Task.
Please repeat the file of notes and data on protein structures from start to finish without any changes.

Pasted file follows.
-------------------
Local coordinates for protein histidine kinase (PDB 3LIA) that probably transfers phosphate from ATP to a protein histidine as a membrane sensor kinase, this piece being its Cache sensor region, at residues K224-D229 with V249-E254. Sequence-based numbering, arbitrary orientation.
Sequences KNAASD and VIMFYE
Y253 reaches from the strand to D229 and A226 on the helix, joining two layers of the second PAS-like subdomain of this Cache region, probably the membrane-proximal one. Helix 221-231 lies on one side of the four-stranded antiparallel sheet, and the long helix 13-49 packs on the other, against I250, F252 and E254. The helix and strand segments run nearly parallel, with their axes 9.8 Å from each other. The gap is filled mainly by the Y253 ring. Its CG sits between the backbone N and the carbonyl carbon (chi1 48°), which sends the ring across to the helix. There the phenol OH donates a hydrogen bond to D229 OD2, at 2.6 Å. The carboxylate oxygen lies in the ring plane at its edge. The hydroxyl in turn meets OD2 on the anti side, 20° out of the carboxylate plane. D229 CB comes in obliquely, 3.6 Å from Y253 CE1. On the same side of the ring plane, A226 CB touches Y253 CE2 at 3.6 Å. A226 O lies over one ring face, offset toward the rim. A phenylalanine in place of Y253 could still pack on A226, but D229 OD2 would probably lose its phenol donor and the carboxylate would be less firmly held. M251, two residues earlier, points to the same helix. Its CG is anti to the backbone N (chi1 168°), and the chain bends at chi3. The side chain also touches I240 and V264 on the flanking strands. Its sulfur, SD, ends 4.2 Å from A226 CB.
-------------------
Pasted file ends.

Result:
Local coordinates for protein histidine kinase (PDB 3LIA) that probably transfers phosphate from ATP to a protein histidine as a membrane sensor kinase, this piece being its Cache sensor region, at residues K224-D229 with V249-E254. Sequence-based numbering, arbitrary orientation.
Sequences KNAASD and VIMFYE
Y253 reaches from the strand to D229 and A226 on the helix, joining two layers of the second PAS-like subdomain of this Cache region, probably the membrane-proximal one. Helix 221-231 lies on one side of the four-stranded antiparallel sheet, and the long helix 13-49 packs on the other, against I250, F252 and E254. The helix and strand segments run nearly parallel, with their axes 9.8 Å from each other. The gap is filled mainly by the Y253 ring. Its CG sits between the backbone N and the carbonyl carbon (chi1 48°), which sends the ring across to the helix. There the phenol OH donates a hydrogen bond to D229 OD2, at 2.6 Å. The carboxylate oxygen lies in the ring plane at its edge. The hydroxyl in turn meets OD2 on the anti side, 20° out of the carboxylate plane. D229 CB comes in obliquely, 3.6 Å from Y253 CE1. On the same side of the ring plane, A226 CB touches Y253 CE2 at 3.6 Å. A226 O lies over one ring face, offset toward the rim. A phenylalanine in place of Y253 could still pack on A226, but D229 OD2 would probably lose its phenol donor and the carboxylate would be less firmly held. M251, two residues earlier, points to the same helix. Its CG is anti to the backbone N (chi1 168°), and the chain bends at chi3. The side chain also touches I240 and V264 on the flanking strands. Its sulfur, SD, ends 4.2 Å from A226 CB.